Diane Hall - The Frazzled Freelancer

Freelancer, Entrepreneur and mother of two...

Freelancing is good for my soul!

We all need a support network, if only for when things don’t go quite as planned….

I hope you all had a brilliant Easter break, and enjoyed the rest, recuperation and the re-focus often needed when working as a freelancer.

Look what I picked up….

With all the extra Bank Holidays and a good run of work flooding in, my juggling skills would not have been out of place in a circus.  Whether the stress of this situation got to me, (or whether I’d just stood too close to my cousin who’d coughed all her germs on me); I came down with the flu virus.

It floored me, but I’d promised work to clients so that they could take the holidays off too, and I couldn’t let them down.  My voice had gone, my temperature was sky-high yet I was shivering like a leaf in the wind.  My head was banging so much I couldn’t think straight but all that was on my mind was that I couldn’t let my clients down.

Being a freelancer can be very rewarding but preserving your reputation as a reliable provider can sometimes prove difficult.

What I wanted to do: crawl back to bed and sleep for a week

What I did: called my friend who was on her Easter break to help me out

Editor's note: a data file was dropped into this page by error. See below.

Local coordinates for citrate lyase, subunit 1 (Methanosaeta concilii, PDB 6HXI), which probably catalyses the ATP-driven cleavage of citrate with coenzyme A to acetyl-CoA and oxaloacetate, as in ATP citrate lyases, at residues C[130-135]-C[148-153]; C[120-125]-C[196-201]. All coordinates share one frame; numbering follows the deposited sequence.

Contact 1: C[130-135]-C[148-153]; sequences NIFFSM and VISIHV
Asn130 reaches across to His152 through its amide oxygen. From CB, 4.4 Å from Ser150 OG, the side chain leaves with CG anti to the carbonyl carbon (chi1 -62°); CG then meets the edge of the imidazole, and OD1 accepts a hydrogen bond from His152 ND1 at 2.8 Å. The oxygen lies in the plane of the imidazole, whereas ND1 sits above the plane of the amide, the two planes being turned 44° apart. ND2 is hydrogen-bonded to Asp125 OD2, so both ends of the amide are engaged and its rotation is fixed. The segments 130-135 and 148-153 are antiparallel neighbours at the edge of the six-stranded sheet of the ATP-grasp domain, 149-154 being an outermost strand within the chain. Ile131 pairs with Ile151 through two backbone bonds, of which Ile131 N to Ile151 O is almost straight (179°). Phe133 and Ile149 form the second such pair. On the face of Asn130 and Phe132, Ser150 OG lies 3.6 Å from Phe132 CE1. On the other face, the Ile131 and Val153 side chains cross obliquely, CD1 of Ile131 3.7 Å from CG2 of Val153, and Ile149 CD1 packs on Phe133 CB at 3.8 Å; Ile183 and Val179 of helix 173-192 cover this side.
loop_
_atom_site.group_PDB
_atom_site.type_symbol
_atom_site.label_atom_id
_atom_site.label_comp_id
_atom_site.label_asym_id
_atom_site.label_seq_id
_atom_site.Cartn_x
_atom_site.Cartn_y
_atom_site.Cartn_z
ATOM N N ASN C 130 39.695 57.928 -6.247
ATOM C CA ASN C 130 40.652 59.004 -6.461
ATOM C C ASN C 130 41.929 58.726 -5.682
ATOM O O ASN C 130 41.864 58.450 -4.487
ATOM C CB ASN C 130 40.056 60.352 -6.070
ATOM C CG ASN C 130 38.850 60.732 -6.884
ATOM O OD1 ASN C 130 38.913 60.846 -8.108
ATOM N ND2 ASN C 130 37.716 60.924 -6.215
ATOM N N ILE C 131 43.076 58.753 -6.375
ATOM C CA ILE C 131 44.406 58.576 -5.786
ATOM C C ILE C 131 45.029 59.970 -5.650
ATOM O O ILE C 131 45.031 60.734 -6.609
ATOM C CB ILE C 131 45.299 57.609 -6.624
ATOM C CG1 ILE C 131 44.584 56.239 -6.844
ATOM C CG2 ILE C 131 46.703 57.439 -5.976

Despite it being her holidays (she works in a school) she spent more than a day whittling through the absolute necessities of my workload.  She then rearranged my non-priority work, giving me the time to take to my bed and recover, and on top of all this, she wouldn’t accept a single penny from me as payment.

You are not alone…

Freelancers work solo for many, many reasons, but the more I think about it, the more I know nobody works on their own.  Childcare providers, spouses, other freelancers, online forums, networking meetings – some, or all of these and more, are extended parts of our freelancing businesses.  Without them we’d struggle to continue or function. 

Employees have little choice who they work with, which often makes for office politics and daily moaning sessions over the morning brew.  Freelancers don’t have to work with anyone they don’t want to – clients included (though once you start dispensing with lots of them, you’re on shaky ground).  Everyone who plays a part in your freelancing career typically has no other ulterior motive than to see you succeed. 

I imagined that I’d be more fulfilled, working for myself, but I expected I’d find this through my work providing a better stimulus than that of my previous career.  However, I wasn’t aware how fulfilling my relationships, connections and work/life balance would be, post-employment.  Freelancing is good for my soul.

As time marches on, I become more and more convinced that I could never go back to working for someone.  I wouldn’t be able to relinquish all I have gained; control, self-reliance, flexibility, portfolio skills, connections, self-worth.

What about you?  Could you ever dip your toe into the pool of employment ever again – or would they have to drag you, kicking and screaming?  I’d love to know your thoughts!

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Written by Editor on May 3, 2011 and filed in Featured, Frazzled Freelancer, Freelancers, Opinion , , , ,


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